I am aware that some people object to photo enforcement systems of this sort, but most of the arguments I’ve heard are either “Big Brother” hysteria or claims that the cameras are an invasion of privacy. I’m sorry, but I don’t find those arguments at all convincing. Anyone who has actually read 1984 knows that Big Brother’s cameras were everywhere, in bedrooms and offices and bathrooms. Cameras on a public street corner are hardly the same thing. And there never was any privacy in such places, so how can it be invaded? I’ve seen reports that photo enforcement systems are inaccurate, sending tickets to innocent people. If that’s the case, it’s certainly a problem, but the solution is to fix the system so it works properly, not to dismantle it.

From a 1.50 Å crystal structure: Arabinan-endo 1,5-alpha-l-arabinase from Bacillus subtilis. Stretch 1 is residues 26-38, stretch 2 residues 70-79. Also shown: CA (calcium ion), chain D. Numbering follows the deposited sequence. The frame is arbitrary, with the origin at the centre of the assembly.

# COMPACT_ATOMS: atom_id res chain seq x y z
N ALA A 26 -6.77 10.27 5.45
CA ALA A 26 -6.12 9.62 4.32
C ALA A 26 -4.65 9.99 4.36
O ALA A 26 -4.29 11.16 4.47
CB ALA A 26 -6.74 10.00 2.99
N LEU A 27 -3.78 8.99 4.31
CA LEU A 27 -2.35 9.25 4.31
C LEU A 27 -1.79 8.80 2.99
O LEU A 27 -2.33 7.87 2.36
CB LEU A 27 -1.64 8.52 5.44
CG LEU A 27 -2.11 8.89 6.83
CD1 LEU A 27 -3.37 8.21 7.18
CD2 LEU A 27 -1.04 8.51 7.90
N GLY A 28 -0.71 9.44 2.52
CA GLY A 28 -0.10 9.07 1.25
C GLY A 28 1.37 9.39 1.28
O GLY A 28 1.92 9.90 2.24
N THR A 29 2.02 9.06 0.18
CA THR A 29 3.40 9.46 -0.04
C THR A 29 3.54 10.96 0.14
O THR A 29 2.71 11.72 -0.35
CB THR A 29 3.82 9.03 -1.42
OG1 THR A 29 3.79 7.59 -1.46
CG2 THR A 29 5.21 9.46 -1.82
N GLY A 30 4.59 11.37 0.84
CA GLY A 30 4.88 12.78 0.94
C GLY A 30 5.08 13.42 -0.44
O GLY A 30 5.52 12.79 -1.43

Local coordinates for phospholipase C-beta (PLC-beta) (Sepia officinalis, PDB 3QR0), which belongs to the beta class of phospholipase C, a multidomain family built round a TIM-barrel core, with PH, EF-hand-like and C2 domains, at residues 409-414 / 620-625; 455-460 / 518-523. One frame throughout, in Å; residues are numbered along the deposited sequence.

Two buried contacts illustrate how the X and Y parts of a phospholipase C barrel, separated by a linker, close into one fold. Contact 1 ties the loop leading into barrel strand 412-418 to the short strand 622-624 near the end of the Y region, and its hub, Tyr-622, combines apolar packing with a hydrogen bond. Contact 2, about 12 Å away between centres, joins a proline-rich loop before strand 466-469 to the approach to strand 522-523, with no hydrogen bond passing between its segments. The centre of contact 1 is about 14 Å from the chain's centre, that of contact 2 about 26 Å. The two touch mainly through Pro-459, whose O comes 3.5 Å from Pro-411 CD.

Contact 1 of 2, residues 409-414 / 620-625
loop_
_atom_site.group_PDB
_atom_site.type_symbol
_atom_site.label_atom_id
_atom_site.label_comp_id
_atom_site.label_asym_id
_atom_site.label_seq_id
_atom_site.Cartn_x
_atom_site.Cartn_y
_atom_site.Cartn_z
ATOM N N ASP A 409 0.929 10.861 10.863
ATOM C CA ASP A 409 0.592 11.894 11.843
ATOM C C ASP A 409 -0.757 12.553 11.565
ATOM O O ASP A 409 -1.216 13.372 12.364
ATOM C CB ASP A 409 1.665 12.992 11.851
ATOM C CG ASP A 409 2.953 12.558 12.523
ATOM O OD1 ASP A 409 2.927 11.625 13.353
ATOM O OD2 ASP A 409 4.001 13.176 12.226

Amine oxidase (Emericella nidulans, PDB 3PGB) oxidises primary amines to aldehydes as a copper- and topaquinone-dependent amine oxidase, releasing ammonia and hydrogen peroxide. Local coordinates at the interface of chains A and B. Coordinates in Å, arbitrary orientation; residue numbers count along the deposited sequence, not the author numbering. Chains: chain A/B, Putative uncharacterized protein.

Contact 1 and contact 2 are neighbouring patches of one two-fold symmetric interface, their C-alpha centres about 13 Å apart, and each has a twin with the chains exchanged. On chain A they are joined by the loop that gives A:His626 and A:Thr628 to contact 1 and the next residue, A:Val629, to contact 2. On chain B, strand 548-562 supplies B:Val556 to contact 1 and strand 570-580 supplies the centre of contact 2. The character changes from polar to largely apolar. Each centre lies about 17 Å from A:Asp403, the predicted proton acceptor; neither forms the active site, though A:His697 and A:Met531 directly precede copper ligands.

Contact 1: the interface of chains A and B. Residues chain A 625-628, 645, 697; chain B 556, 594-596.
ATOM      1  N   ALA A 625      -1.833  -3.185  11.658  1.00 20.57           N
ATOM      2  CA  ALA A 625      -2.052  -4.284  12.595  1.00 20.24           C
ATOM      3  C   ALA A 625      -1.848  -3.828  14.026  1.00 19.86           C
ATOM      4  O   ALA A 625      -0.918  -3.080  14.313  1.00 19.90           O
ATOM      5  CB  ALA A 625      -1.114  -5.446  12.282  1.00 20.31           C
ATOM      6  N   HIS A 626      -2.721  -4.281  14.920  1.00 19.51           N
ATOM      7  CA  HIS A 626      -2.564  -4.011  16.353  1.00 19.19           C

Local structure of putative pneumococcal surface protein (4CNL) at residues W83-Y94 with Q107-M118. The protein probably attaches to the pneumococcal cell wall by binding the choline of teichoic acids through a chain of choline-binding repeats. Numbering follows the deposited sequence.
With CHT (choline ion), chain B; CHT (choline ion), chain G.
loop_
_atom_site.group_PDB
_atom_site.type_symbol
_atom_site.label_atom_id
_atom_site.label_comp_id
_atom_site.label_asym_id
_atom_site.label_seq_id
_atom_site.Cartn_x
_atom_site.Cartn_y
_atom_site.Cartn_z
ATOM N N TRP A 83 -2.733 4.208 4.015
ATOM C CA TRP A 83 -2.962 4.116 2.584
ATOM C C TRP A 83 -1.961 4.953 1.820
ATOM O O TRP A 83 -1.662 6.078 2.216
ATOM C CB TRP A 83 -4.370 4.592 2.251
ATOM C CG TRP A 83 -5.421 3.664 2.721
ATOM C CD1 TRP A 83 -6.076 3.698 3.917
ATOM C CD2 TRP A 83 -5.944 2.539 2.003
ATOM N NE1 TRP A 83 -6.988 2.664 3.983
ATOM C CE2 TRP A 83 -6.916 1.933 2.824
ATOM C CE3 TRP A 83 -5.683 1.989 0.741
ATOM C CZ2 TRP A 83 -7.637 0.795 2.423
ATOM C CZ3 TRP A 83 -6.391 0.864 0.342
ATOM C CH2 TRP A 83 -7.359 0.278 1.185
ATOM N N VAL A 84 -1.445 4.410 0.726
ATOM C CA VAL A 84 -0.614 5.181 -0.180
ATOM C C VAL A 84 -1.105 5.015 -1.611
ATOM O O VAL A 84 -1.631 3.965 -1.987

No, I’m not going to object to this. I’ll pay the fine and try to learn from the experience. I’d better, because another Safelight system has been installed at the corner of Rock Quarry Road and Cross Link, which I have to pass to get to Ruth and Ben’s high school. I’ll just have to be more careful at traffic lights. If I don’t, I’ll have no one to blame but myself.

Nov 12

Black and blue

Several weeks ago, the band on my wristwatch broke. So I went shopping for a new one. My watch is a no-frills black analog Timex, so there are lots of replacement bands available at places like Wal-Mart and Target. What I really wanted was a plain black band like the original one, but I didn’t see anything quite like that. I finally settled for the closest thing I could find, a band that was black leather on one side of the watch and a sort of dark blue cloth on the other side.